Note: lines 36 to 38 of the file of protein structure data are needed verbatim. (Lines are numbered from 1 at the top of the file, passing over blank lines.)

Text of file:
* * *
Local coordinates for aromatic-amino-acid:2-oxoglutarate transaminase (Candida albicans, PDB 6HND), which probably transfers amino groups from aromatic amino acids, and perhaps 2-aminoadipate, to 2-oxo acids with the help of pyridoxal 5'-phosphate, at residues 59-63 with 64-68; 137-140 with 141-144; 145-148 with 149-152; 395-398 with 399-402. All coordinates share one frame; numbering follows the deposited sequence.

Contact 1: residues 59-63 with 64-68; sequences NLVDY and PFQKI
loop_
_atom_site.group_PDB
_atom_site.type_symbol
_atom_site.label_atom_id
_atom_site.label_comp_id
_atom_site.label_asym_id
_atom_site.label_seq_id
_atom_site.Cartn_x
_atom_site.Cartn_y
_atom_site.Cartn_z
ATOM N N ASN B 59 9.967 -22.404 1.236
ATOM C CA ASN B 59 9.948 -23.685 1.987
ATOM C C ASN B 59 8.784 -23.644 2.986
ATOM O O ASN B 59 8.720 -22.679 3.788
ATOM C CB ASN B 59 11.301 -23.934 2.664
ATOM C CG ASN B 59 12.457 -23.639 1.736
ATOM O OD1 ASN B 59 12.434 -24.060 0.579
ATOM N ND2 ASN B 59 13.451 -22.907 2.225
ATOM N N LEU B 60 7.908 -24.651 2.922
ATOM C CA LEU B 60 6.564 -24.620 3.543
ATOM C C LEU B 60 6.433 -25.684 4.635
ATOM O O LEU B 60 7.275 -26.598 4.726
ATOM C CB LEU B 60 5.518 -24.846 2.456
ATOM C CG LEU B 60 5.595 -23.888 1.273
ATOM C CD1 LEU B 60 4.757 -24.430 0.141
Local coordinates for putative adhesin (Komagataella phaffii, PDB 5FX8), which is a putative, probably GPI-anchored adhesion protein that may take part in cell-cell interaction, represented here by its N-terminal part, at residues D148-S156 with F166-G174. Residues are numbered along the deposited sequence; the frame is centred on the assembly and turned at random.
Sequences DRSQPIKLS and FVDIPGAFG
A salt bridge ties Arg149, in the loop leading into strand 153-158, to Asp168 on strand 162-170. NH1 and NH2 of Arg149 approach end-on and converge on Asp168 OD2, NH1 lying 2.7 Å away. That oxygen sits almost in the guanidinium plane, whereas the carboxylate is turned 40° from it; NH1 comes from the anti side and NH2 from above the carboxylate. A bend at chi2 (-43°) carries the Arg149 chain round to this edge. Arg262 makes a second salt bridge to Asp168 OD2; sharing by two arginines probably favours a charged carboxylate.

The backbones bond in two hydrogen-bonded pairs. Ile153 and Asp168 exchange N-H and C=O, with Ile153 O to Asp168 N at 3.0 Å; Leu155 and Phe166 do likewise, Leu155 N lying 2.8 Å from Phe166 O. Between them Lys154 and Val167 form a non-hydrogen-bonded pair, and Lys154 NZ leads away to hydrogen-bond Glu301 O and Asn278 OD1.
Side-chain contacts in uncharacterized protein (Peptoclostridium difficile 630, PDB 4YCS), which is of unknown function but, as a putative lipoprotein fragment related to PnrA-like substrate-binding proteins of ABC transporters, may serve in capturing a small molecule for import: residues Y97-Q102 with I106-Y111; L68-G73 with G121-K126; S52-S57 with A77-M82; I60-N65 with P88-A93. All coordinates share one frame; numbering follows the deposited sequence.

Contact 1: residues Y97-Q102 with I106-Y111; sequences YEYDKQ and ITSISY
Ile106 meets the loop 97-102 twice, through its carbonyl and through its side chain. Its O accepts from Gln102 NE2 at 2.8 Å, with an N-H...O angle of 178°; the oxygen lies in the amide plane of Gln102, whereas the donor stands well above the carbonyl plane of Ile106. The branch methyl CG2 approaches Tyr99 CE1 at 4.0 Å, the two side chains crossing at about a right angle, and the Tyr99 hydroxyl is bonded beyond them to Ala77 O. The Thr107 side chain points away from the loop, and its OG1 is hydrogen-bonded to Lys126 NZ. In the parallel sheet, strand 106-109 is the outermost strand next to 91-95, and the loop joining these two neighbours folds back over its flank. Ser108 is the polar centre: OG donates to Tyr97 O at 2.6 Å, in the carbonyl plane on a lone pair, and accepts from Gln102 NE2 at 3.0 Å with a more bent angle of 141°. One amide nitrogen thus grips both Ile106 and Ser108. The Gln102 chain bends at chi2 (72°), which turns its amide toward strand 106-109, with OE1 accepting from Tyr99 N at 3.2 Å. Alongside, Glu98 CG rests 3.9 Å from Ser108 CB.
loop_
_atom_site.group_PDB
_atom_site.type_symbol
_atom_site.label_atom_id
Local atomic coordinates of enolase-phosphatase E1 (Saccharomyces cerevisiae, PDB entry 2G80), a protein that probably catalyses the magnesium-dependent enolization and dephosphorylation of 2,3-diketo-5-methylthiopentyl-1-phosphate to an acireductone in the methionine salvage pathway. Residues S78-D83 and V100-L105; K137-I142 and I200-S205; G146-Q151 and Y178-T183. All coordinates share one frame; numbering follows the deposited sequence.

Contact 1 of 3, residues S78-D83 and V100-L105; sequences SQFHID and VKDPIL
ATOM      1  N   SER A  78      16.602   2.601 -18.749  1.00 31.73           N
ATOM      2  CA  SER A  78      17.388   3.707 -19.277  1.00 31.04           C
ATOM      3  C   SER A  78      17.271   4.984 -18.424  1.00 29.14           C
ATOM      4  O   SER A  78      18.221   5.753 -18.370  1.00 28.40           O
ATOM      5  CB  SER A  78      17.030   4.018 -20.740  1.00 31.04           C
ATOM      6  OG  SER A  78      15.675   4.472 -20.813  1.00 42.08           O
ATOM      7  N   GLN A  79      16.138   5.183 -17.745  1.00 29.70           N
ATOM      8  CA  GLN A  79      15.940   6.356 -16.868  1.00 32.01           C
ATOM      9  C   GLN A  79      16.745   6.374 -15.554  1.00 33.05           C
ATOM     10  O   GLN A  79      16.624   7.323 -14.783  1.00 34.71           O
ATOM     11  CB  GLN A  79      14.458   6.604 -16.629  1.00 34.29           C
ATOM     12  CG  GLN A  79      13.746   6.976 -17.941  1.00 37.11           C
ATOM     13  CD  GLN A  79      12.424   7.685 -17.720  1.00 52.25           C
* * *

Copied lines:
_atom_site.group_PDB
_atom_site.type_symbol
_atom_site.label_atom_id